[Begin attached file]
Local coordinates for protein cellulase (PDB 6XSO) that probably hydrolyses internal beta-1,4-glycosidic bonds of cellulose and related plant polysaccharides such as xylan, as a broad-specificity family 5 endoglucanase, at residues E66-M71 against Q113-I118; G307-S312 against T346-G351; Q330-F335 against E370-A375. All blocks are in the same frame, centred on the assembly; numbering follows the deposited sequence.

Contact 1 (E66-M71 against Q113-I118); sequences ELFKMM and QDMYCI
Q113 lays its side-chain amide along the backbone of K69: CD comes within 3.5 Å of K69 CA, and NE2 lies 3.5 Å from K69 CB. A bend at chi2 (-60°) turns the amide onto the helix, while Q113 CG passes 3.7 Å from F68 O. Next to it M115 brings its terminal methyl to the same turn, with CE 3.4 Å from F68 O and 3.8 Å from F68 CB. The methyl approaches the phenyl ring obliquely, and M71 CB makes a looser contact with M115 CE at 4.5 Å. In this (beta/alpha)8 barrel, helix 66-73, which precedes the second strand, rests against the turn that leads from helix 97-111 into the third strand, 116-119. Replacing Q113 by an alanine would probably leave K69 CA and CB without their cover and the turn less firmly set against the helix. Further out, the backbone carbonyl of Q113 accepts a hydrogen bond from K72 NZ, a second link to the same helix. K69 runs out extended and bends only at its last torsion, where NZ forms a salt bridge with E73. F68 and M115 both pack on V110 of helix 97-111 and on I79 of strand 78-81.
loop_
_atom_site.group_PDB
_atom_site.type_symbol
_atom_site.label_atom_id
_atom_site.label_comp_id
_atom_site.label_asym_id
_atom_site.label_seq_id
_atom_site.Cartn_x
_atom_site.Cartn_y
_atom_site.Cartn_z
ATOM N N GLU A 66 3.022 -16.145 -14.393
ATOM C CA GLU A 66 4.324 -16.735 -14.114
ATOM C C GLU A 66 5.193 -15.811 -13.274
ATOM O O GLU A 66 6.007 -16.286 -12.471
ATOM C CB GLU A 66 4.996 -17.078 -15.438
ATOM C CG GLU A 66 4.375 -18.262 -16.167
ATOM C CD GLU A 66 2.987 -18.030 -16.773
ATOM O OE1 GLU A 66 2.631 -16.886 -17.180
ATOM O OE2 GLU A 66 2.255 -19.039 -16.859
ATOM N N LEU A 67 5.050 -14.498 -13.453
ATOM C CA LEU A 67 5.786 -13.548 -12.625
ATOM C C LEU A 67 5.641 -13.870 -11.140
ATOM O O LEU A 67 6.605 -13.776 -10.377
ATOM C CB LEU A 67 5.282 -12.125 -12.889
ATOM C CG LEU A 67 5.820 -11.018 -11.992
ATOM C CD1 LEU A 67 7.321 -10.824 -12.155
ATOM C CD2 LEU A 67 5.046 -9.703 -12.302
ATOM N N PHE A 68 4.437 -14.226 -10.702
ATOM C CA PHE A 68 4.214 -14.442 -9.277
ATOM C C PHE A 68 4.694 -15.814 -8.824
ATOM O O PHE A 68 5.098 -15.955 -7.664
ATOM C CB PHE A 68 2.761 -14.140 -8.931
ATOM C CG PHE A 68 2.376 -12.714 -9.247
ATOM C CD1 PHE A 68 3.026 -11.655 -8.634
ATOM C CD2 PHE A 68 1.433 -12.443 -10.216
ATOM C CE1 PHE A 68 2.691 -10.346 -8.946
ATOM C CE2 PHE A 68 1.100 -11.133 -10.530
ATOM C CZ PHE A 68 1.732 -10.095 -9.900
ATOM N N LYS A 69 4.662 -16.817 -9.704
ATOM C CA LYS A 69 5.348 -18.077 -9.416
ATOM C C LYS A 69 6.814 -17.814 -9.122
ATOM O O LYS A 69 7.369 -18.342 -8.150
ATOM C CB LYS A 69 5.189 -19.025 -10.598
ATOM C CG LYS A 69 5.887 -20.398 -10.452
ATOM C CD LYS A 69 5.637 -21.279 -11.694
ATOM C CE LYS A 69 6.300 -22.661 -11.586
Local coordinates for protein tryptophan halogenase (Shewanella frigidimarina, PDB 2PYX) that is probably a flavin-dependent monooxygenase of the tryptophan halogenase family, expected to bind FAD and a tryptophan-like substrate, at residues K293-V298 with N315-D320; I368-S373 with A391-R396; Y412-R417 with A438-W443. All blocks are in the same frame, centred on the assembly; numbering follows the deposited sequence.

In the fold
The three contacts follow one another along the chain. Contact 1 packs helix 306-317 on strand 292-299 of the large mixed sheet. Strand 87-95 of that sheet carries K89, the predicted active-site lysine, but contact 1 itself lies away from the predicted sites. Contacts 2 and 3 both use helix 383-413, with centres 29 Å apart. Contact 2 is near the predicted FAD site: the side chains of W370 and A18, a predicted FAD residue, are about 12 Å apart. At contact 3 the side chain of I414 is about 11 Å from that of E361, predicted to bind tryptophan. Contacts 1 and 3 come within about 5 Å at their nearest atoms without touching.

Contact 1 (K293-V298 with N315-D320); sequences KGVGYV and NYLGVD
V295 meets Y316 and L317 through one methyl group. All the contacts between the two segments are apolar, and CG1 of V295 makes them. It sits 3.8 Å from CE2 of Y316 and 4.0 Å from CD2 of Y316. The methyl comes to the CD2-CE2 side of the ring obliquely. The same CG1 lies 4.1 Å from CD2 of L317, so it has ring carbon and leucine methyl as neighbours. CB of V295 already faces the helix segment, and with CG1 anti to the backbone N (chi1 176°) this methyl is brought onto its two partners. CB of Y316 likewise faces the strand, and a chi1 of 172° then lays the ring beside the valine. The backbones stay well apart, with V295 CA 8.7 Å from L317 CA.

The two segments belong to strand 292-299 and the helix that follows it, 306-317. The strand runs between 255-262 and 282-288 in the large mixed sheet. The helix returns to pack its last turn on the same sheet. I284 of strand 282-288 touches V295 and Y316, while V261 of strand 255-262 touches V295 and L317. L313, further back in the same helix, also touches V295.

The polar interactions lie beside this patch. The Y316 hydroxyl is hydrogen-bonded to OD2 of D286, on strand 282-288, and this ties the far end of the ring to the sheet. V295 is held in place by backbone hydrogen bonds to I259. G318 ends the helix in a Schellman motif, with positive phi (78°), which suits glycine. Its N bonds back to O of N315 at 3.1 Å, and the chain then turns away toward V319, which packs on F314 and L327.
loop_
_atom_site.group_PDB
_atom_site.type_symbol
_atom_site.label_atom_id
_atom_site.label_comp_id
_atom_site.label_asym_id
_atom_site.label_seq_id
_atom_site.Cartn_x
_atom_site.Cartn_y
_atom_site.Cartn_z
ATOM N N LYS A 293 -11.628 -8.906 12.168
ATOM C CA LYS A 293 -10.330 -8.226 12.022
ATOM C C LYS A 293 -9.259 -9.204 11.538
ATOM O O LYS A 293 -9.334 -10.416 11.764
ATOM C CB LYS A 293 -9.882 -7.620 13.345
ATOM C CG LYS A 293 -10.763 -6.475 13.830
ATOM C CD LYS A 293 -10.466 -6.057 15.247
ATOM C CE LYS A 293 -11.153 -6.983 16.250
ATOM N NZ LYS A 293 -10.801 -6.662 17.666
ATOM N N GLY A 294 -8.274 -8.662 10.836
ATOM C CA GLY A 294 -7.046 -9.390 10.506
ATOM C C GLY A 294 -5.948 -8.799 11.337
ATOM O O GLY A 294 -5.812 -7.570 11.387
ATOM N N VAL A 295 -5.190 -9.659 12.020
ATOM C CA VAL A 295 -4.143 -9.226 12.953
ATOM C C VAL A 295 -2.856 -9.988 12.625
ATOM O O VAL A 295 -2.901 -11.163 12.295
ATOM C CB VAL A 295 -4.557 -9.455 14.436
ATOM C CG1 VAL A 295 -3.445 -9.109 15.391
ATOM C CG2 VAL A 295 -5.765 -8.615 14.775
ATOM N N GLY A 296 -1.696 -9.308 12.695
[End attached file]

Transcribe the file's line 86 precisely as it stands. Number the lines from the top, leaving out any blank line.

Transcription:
ATOM C CG2 VAL A 295 -5.765 -8.615 14.775